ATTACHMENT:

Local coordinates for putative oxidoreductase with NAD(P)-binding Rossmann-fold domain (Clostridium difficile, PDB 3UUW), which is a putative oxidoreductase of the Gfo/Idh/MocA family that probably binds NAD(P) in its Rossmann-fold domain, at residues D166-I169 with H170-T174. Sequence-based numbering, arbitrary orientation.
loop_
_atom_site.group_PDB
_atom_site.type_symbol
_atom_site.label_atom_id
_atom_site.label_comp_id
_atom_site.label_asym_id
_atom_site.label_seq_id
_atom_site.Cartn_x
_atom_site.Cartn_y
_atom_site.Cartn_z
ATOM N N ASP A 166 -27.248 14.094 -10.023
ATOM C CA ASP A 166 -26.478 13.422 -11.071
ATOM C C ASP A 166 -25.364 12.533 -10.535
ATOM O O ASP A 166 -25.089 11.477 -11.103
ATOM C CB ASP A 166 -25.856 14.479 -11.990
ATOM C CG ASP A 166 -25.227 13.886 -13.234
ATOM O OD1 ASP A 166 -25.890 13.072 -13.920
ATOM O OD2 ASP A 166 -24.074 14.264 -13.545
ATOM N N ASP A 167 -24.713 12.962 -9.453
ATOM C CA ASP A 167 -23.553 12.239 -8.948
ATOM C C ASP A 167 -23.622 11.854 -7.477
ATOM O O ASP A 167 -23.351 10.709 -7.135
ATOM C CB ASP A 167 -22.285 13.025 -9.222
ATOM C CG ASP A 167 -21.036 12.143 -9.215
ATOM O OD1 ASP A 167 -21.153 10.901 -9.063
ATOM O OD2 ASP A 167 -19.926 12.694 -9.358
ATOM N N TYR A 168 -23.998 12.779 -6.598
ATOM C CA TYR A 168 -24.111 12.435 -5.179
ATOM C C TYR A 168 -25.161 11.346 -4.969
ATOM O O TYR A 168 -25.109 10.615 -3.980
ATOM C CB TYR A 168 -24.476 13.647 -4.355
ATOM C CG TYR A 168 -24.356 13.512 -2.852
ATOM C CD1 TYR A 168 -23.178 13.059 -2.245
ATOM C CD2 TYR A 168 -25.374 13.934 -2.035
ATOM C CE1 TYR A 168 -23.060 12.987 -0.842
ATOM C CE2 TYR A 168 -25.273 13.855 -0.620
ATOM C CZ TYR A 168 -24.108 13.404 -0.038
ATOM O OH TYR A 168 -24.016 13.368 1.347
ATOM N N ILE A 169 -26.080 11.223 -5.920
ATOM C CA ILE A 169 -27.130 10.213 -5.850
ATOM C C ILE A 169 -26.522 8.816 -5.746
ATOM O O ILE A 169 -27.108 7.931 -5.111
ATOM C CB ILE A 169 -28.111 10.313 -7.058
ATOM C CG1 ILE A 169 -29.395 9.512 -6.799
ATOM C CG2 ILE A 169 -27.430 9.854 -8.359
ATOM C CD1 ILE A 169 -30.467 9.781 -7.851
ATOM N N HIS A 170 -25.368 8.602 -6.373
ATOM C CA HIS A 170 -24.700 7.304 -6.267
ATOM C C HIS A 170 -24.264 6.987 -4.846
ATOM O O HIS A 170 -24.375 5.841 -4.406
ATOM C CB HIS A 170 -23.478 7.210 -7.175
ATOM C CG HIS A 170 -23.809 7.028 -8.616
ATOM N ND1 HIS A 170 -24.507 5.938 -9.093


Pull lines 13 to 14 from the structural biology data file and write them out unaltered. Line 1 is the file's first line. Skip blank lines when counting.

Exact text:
ATOM C CA ASP A 166 -26.478 13.422 -11.071
ATOM C C ASP A 166 -25.364 12.533 -10.535